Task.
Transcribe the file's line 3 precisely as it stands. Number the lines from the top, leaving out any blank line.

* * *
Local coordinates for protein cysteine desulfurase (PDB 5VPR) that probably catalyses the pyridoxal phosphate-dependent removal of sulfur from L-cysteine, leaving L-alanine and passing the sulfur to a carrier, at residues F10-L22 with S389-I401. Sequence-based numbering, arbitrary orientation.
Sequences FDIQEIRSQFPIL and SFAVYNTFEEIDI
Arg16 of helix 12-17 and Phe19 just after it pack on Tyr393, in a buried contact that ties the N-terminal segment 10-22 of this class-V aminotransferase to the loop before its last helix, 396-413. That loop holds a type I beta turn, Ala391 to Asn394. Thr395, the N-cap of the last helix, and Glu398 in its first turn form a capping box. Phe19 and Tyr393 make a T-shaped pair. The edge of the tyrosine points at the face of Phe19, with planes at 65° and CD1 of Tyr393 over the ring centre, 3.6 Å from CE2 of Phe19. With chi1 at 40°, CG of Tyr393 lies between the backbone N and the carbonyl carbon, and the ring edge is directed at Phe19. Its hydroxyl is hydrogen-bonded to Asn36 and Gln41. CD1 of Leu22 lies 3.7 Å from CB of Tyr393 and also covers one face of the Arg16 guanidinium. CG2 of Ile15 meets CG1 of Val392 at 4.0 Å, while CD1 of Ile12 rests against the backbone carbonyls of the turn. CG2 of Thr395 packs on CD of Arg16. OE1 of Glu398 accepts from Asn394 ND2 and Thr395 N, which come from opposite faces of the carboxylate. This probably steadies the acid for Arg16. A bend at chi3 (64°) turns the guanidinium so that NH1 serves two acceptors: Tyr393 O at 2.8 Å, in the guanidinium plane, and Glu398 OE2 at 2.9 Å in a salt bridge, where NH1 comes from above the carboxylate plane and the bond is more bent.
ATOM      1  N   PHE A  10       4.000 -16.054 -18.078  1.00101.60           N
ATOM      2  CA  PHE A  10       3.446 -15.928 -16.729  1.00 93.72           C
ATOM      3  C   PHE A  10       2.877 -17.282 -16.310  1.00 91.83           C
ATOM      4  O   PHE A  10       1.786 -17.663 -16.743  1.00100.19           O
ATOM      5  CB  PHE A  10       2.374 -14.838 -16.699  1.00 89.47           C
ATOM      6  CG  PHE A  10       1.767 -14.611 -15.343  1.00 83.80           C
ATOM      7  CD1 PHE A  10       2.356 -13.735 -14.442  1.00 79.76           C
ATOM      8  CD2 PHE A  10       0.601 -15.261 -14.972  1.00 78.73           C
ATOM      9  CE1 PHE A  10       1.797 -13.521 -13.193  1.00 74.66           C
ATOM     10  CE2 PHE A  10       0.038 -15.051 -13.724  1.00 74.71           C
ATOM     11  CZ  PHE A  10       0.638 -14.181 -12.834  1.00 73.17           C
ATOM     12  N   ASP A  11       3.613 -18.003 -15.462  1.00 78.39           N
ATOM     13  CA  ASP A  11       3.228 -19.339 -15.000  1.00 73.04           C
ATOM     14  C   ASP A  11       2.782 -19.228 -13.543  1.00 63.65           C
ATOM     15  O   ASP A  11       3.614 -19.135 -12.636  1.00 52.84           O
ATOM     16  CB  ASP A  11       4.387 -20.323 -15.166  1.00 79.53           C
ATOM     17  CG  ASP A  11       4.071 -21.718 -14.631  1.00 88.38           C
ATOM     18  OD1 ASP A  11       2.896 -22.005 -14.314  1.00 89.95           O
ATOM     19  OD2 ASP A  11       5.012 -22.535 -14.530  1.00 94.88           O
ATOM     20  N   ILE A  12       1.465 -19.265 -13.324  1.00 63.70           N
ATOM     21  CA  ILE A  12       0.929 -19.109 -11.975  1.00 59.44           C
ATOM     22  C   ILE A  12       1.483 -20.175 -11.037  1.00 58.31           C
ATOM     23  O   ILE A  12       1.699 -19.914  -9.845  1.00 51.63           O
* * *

Arg16 of helix 12-17 and Phe19 just after it pack on Tyr393, in a buried contact that ties the N-terminal segment 10-22 of this class-V aminotransferase to the loop before its last helix, 396-413. That loop holds a type I beta turn, Ala391 to Asn394. Thr395, the N-cap of the last helix, and Glu398 in its first turn form a capping box. Phe19 and Tyr393 make a T-shaped pair. The edge of the tyrosine points at the face of Phe19, with planes at 65° and CD1 of Tyr393 over the ring centre, 3.6 Å from CE2 of Phe19. With chi1 at 40°, CG of Tyr393 lies between the backbone N and the carbonyl carbon, and the ring edge is directed at Phe19. Its hydroxyl is hydrogen-bonded to Asn36 and Gln41. CD1 of Leu22 lies 3.7 Å from CB of Tyr393 and also covers one face of the Arg16 guanidinium. CG2 of Ile15 meets CG1 of Val392 at 4.0 Å, while CD1 of Ile12 rests against the backbone carbonyls of the turn. CG2 of Thr395 packs on CD of Arg16. OE1 of Glu398 accepts from Asn394 ND2 and Thr395 N, which come from opposite faces of the carboxylate. This probably steadies the acid for Arg16. A bend at chi3 (64°) turns the guanidinium so that NH1 serves two acceptors: Tyr393 O at 2.8 Å, in the guanidinium plane, and Glu398 OE2 at 2.9 Å in a salt bridge, where NH1 comes from above the carboxylate plane and the bond is more bent.